New Treatment Plans Give Hope to Patients with Gaucher’s Disease
- Katherine Van:
Gaucher’s disease occurs within individuals because they lack the enzyme glucocerebrosidase in the body, which is responsible for breaking down fatty substances called glucocerebroside. Consequently, large amounts of fatty substances are able to build up and stay in the liver, spleen, lungs, bone marrow and brain because of the damaged and lack of glucocerebrosidase. Hence, the disease is also called glucocerebrosidase deficiency. Any age group can be diagnosed with this disease, but studies show that there is a higher percentage of the disease in Eastern and Central European Jewish people.
There are many types of Gaucher’s disease. The first form is called non-neuronopathic Gaucher’s disease because it does not target and damage the central nervous system. The symptoms are:
- Thinning of bones
- Extreme bone pain and bone fractures
- Enlarged liver
- Enlarged spleen
- Low amounts of healthy red blood cells
- Excessive fatigue
- Vulnerability to bruising
- Low amounts of blood platelets
- Yellow spots in the eyes
- Regular nosebleeds
The second type of Gaucher’s disease is neuronopathic and it can be life-threatening because it damages the central nervous system. Babies after three months of birth can be diagnosed with this form of Gaucher’s disease. Its symptoms are similar to the non-neuronopathic form, but it also includes:
- Brain problems, including dementia
- Severe inflexibility
The last form of Gaucher’s disease is called perinatal lethal and it is the most severe type. In fact, most infants with perinatal lethal die after a few days of birth. The symptoms listed below:
- Extensive swelling due to fluid accumulation
- Dry and scaly skin
- Serious neurological problems
Gaucher’s disease develops as a result of mutations in the GBA gene. The GBA gene is responsible for making glucocerebrosidase enzymes, which simplifies glucocerebroside molecules into sugars and smaller fat molecules. However, mutations in the GBA gene impact the ability of the enzymes to function properly. Consequently, the large amounts of fatty substances cause organ failure. Patients can be diagnosed with Gaucher’s disease because of an inheritance pattern called autosomal recessive. The parents must be carriers of a Gaucher’s genetic mutation in order for the children to have Gaucher’s disease. Nevertheless, there is only a 25 percent chance that their child will be diagnosed with the disease.
In order to identify and track the progression of Gaucher’s disease within patients, a series of diagnosis and tests are used. Enzyme analysis uses blood tests to identify a patient’s levels of glucocerebrosidase. If Gaucher’s disease was active in the patient, there are low levels of glucocerebrosidase in the blood. On the other hand, carriers have enzyme levels between the affected and unaffected people who are not carriers. Another test is called the genetic mutation analysis and it tries to find mutations in the genes associate with Gaucher’s disease. However, not all of the genetic mutations involved in Gaucher’s disease have been identified; thus this test is used to help classify which type of Gaucher’s disease patients have. In order to measure the progression of the disease, dual energy X-ray absorptiometry (DXA), and magnetic resonance imaging (MRI) can also be used. DXA uses low energy X-rays to measure bone density, while MRI uses magnetic fields and radio waves to create images of organs. MRI can show organ enlargement, such as the spleen or liver. In addition, doctors perform prenatal testing in pregnant women that are carriers of Gaucher’s disease to test if Gaucher’s disease is active in the fetus. Doctors will analyze the amniotic fluid or tissues from the placenta to complete the prenatal testing.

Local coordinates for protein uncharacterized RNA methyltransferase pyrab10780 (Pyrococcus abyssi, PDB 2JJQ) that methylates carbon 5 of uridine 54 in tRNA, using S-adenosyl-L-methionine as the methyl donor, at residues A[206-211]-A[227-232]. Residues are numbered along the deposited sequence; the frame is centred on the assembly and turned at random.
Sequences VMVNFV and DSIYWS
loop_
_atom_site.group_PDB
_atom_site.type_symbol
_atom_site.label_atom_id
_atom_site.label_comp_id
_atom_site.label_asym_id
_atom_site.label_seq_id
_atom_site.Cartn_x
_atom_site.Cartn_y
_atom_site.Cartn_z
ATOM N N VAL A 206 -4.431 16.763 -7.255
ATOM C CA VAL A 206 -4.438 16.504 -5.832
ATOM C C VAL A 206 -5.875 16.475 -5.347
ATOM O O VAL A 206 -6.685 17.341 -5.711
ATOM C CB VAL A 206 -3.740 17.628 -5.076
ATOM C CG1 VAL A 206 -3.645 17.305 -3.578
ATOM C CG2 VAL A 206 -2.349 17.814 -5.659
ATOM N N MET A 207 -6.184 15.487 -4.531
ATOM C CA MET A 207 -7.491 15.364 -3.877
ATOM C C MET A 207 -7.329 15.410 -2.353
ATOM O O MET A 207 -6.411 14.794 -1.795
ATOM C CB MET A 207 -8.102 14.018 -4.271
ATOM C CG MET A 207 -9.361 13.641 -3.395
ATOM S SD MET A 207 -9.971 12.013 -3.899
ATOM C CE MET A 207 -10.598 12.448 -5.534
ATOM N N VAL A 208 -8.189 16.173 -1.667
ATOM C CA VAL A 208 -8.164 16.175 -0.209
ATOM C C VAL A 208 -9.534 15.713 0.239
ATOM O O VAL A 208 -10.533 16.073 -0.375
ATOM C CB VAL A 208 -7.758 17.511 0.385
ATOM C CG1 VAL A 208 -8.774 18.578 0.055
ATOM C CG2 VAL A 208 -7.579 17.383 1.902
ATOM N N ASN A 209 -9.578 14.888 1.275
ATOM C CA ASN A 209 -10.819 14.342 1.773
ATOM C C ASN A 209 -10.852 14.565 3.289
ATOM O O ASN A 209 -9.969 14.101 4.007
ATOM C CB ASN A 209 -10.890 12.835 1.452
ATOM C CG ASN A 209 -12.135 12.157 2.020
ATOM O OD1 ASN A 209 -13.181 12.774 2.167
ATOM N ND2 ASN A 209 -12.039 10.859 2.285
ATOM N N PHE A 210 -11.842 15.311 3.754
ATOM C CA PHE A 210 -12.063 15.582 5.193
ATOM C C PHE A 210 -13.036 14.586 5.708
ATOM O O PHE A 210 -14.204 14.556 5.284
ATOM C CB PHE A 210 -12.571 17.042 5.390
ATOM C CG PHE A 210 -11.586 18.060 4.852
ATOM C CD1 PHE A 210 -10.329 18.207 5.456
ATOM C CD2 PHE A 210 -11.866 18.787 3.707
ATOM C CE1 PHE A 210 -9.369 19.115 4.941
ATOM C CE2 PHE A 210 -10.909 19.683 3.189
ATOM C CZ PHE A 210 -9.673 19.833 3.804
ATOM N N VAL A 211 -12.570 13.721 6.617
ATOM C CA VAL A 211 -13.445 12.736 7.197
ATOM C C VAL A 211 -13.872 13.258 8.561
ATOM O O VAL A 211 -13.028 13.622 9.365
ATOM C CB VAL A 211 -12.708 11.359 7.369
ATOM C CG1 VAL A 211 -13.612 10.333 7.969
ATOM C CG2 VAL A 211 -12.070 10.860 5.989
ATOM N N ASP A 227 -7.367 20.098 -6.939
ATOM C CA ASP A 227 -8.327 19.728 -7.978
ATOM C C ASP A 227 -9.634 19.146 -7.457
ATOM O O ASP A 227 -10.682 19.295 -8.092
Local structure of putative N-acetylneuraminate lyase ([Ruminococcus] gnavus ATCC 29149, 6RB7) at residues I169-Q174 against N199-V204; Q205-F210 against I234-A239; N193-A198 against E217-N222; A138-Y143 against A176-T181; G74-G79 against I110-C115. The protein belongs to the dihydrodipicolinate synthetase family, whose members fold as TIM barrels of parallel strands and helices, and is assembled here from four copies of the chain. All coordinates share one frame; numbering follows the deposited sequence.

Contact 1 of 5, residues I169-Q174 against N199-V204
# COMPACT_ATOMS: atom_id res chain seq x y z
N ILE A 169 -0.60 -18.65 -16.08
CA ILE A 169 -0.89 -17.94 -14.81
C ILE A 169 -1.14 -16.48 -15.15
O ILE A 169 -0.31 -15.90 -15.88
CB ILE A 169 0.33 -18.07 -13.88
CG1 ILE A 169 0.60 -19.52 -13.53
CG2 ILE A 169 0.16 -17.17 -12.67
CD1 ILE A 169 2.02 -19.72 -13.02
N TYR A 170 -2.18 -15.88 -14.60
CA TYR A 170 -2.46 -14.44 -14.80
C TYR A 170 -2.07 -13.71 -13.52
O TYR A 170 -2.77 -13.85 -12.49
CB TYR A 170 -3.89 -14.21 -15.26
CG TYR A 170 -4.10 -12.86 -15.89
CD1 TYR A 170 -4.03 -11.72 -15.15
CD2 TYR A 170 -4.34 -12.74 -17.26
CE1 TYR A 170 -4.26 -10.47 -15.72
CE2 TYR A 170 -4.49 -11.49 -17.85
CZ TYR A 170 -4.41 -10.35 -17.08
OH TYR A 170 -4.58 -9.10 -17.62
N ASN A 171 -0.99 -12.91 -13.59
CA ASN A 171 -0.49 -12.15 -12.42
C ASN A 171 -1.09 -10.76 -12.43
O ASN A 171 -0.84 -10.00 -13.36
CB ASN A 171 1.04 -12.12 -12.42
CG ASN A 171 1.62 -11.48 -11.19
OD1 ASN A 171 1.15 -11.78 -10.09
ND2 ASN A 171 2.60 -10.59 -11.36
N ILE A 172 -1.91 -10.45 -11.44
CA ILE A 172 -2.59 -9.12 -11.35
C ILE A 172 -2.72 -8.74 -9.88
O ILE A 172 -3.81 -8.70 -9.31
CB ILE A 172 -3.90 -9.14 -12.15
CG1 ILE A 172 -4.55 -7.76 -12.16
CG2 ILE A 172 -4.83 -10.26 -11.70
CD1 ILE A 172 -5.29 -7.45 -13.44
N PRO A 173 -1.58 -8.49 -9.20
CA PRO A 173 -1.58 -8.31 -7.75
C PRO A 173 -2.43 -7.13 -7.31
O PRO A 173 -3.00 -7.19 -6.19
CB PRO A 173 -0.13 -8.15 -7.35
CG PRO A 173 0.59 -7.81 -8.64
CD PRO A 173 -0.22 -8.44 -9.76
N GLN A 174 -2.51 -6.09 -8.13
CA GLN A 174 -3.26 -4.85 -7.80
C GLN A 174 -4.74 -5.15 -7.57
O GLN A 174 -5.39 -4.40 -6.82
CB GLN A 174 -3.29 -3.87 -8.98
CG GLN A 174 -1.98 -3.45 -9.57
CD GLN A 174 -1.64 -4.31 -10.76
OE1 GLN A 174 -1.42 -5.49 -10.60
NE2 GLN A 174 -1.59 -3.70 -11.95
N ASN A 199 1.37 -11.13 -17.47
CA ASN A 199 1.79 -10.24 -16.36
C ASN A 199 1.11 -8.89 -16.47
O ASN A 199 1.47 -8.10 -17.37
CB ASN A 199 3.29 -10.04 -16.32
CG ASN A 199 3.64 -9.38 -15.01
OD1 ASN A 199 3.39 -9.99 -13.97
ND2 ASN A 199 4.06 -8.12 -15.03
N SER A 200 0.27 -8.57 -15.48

Gaucher’s disease cannot be cured; it is only controlled or managed. The type of treatment given to patients varies depending on the type and severity of Gaucher’s disease and condition of patients. One treatment given is the enzyme replacement therapy, where replacement enzymes in liquid substances are injected into the veins of patients every two-weeks. This type of treatment is effective within individuals with non-neuronopathic Gaucher’s disease. Nevertheless, people may regularly experience an allergic reaction to the enzyme treatment. Another treatment method available is the bone-marrow transplantation. This is a surgical procedure that is used for severe cases of Gaucher’s disease, where damaged blood-forming cells are removed and replaced. However, this medical treatment is not as common as the enzyme replacement therapy because it has more threats and hazards. Lastly, medication can also be used to manage Gaucher’s disease. The oral medication miglustat (Zavesca) is an effective drug that minimizes the build-up of the fatty substances in non-neuronopathic Gaucher’s disease. Nevertheless, the medication can cause side effects in the digestive system, such as diarrhea and, weight loss. Furthermore, the drug can also interfere with sperm production. In ladies, birth control is advised while using miglustat and for three months after they stop using the drug.
In December 2001, Genzyme, a Sanofi Company completed a study to compare the effectiveness of a drug, Cerezyme, in two different dosage amounts in their patients with Gaucher’s disease. Both males and females ages 18 and older were eligible for study. Nevertheless, only patients with type 1, non-neuronopathic Gaucher’s disease were allowed to participate. There were multiple research centers that participated in the lab, including eighteen in the United States, one in Canada, six in Europe, and one in Brazil. During the study, 90 participants were randomized and placed into two groups. The first group of people received their monthly dose of Cerezyme in two infusions; one infusion per two weeks (Q2). The second group of individuals received their monthly dosage in one infusion every month (Q4). The progression of the effects of the drug on the Gaucher’s disease was monitored by measuring the hemoglobin values and platelet count of patients. Magnetic resonance imaging and computer tomography were also used to explore any improvements in the patient’s liver and spleen conditions. Moreover, researchers tried to identify if the change in dosage reduced the symptoms of patients, such as fatigue, vulnerability to bruising and yellow spots in the eyes.